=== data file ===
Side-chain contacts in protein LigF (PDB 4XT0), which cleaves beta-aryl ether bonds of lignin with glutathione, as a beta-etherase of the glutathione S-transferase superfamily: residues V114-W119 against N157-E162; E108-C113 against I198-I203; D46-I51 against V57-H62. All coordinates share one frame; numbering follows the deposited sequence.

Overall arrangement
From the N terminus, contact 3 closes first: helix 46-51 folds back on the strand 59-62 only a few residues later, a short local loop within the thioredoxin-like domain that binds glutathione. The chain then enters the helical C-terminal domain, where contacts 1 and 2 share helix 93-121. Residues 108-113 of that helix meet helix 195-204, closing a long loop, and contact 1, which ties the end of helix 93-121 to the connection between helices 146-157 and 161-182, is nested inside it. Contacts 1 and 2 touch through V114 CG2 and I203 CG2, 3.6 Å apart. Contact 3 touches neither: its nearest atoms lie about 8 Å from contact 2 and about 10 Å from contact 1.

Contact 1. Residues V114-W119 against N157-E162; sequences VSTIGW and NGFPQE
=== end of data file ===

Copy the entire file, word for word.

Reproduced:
Side-chain contacts in protein LigF (PDB 4XT0), which cleaves beta-aryl ether bonds of lignin with glutathione, as a beta-etherase of the glutathione S-transferase superfamily: residues V114-W119 against N157-E162; E108-C113 against I198-I203; D46-I51 against V57-H62. All coordinates share one frame; numbering follows the deposited sequence.

Overall arrangement
From the N terminus, contact 3 closes first: helix 46-51 folds back on the strand 59-62 only a few residues later, a short local loop within the thioredoxin-like domain that binds glutathione. The chain then enters the helical C-terminal domain, where contacts 1 and 2 share helix 93-121. Residues 108-113 of that helix meet helix 195-204, closing a long loop, and contact 1, which ties the end of helix 93-121 to the connection between helices 146-157 and 161-182, is nested inside it. Contacts 1 and 2 touch through V114 CG2 and I203 CG2, 3.6 Å apart. Contact 3 touches neither: its nearest atoms lie about 8 Å from contact 2 and about 10 Å from contact 1.

Contact 1. Residues V114-W119 against N157-E162; sequences VSTIGW and NGFPQE